Posts Tagged ‘real estate market’

Increases In Home Sales & Prices of Homes Explains An Influx of Realtors In Certain Regions

June 29, 2009

An article by Erik Pisor, published in today’s Inman News, discusses some recent statistics that seem to outline current real estate market conditions.

The article can be found at:

After reading the statistics and trends that Pisor outlined, I actually came to a different conclusion that he did.

While NAR reports a 10% decrease in membership, some local and regional associations are showing an influx of Realtors, which might be a result of a rebound in the real estate market, or at least the expectation of a rebound sometime soon.

The San Diego and  Sacramento markets show both an increase in homes sales as well as an increase in the number of Realtors joining their regional associations.

In California as a whole, sales are up 35.2% from May 2008, AND more people are taking the Realtor exams than last year. Maryland is showing a similar trend as well.

What does this mean for Phoenix, Tennessee, New York, Arizona, Texas, Washington D.C., & North Dakota – all of which show a similar influx of Realtors?

While Antuoun & Kleinhenz both claim that people commonly turn to Real Estate when they lose a job, it seems that the influx of Realtors into various regional associations is more likely due to the increase in the number of home sales.

This goes back to a simple economic model of a perfectly competitive market that has free entry and exit. When any given market that has free entry and exit becomes profitable, firms enter the market to get their share of the economic pie. When the market is not profitable, firms exit the market because they are losing money. After so many firms exit the market, the competition decreases for those who have stayed in the market, and those who have stayed become profitable again. Of course, that means that firms will start entering the market again because it is profitable for them. We see this ebb and flow in many different markets: the fast food market, the automotive industry, the computer software surge in Silicon Valley, and the door-to-door pest control and security salesmen.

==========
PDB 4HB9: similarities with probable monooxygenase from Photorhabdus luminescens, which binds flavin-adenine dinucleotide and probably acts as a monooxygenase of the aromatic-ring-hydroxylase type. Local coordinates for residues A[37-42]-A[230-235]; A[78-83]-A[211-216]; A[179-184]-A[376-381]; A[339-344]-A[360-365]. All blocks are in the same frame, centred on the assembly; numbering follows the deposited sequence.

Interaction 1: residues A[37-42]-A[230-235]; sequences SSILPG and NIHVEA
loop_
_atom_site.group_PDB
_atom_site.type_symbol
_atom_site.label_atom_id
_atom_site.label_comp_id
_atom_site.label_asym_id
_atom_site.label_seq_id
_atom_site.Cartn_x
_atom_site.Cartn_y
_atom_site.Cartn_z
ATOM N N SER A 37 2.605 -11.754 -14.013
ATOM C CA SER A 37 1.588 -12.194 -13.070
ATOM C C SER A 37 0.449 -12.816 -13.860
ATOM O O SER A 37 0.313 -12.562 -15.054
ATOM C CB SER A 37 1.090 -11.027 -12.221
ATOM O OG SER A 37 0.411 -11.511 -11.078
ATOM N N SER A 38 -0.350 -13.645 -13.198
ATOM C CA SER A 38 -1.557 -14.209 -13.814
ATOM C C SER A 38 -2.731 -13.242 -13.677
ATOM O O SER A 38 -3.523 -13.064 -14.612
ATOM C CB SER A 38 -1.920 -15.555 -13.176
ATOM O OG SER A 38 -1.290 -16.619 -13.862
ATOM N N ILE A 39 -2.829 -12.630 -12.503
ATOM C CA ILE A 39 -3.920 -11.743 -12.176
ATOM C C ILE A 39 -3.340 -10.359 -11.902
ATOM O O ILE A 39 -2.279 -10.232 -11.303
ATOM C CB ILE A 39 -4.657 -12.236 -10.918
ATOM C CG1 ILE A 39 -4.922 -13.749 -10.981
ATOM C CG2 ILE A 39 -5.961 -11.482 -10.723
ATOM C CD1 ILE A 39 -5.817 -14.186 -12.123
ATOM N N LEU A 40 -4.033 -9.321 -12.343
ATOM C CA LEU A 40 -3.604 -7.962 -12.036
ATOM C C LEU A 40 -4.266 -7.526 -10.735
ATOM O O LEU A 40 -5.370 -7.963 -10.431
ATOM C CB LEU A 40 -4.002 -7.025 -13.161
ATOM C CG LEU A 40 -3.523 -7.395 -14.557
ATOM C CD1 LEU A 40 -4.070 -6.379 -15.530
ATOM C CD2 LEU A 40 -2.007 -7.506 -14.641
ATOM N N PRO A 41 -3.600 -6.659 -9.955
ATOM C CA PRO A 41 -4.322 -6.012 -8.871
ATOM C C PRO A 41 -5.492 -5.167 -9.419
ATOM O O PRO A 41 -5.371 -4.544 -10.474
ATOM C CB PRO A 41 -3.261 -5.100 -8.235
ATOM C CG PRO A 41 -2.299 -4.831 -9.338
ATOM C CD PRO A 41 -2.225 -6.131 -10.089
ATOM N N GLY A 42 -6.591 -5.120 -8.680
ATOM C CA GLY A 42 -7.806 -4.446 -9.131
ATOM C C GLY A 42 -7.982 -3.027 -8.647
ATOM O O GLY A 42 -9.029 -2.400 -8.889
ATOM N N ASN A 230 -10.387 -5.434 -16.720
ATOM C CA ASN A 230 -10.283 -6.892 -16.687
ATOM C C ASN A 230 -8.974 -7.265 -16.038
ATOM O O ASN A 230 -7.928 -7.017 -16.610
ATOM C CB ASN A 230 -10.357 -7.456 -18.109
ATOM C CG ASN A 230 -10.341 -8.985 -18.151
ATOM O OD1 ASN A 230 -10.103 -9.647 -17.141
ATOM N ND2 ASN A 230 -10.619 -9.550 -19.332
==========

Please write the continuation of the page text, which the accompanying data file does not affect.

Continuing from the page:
Realtors are becoming profitable again in certain markets, and this is why there is a regional influx of members of local realtor associations. This is supported by the fact the Boston, MA has seen a continual drop in the number of Realtors, along with a continual drop in transactions.

Additionally, while Thompson, a Realtor in Boston, MA claims to have entered Real Estate when the market is down (see article), she is doing so with the expectation that it will rebound soon and that she can become profitable. Even if even if Realtors in other markets are still struggling to be profitable, it seems that those Realtors entering the market again at least have the expectation that doing so in their particular market will soon make them profitable.

While the median price of homes is still down 30.4% from May 2008, house prices have steadily been recovering for the past several months, and economists at NAR expect them to continue to rise. If the price of homes is starting to rebound,  and if the number of transactions is also on the rise (as shown in the cited article), it should not surprise us if more Realtors are entering the real estate market again.

It all goes back to a simple economic model of a perfectly competitive market with free entry and exit.

Is real estate starting to bounce back?

June 22, 2009